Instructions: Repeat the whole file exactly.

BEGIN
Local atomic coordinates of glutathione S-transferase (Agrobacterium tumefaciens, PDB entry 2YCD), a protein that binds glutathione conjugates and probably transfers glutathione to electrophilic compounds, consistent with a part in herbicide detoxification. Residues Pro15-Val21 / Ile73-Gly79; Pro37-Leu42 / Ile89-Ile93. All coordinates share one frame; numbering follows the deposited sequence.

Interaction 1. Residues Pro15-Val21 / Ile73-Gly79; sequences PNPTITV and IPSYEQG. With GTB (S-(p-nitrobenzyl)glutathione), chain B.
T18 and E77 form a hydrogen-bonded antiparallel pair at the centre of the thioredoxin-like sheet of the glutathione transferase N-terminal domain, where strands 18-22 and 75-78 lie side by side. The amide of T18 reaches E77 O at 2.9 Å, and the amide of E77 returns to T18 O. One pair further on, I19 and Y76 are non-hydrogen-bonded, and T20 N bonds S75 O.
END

Local atomic coordinates of glutathione S-transferase (Agrobacterium tumefaciens, PDB entry 2YCD), a protein that binds glutathione conjugates and probably transfers glutathione to electrophilic compounds, consistent with a part in herbicide detoxification. Residues Pro15-Val21 / Ile73-Gly79; Pro37-Leu42 / Ile89-Ile93. All coordinates share one frame; numbering follows the deposited sequence.

Interaction 1. Residues Pro15-Val21 / Ile73-Gly79; sequences PNPTITV and IPSYEQG. With GTB (S-(p-nitrobenzyl)glutathione), chain B.
T18 and E77 form a hydrogen-bonded antiparallel pair at the centre of the thioredoxin-like sheet of the glutathione transferase N-terminal domain, where strands 18-22 and 75-78 lie side by side. The amide of T18 reaches E77 O at 2.9 Å, and the amide of E77 returns to T18 O. One pair further on, I19 and Y76 are non-hydrogen-bonded, and T20 N bonds S75 O.